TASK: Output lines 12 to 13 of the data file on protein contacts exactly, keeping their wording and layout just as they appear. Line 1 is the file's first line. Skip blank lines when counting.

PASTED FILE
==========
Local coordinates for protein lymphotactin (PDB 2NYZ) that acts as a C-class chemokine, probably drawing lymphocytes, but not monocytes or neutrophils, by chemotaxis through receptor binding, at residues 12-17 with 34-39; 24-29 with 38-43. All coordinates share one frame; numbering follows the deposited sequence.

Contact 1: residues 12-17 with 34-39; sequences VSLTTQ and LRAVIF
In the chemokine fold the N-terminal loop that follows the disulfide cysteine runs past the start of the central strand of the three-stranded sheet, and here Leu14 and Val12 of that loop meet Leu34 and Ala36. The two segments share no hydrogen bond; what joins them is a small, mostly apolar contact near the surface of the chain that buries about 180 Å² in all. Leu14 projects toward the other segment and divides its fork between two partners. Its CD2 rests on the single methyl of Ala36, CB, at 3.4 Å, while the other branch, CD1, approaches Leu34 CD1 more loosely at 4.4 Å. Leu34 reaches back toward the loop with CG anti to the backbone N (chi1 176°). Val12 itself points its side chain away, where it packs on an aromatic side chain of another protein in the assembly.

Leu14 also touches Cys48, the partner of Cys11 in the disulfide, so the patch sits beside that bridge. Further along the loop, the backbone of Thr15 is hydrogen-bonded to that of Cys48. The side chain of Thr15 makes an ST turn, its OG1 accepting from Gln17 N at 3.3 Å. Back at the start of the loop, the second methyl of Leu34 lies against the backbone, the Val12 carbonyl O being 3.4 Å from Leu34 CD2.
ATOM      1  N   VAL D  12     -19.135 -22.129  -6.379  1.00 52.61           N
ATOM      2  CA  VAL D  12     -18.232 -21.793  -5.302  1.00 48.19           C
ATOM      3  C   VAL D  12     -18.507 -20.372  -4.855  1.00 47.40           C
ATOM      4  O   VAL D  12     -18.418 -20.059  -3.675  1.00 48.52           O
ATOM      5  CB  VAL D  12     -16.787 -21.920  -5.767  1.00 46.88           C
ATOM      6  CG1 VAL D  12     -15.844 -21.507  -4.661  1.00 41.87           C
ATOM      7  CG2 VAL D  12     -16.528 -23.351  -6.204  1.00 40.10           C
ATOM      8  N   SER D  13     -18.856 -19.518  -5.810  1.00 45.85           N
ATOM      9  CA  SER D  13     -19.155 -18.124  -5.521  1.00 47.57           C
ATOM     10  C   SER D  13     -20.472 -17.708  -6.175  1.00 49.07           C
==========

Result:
ATOM      8  N   SER D  13     -18.856 -19.518  -5.810  1.00 45.85           N
ATOM      9  CA  SER D  13     -19.155 -18.124  -5.521  1.00 47.57           C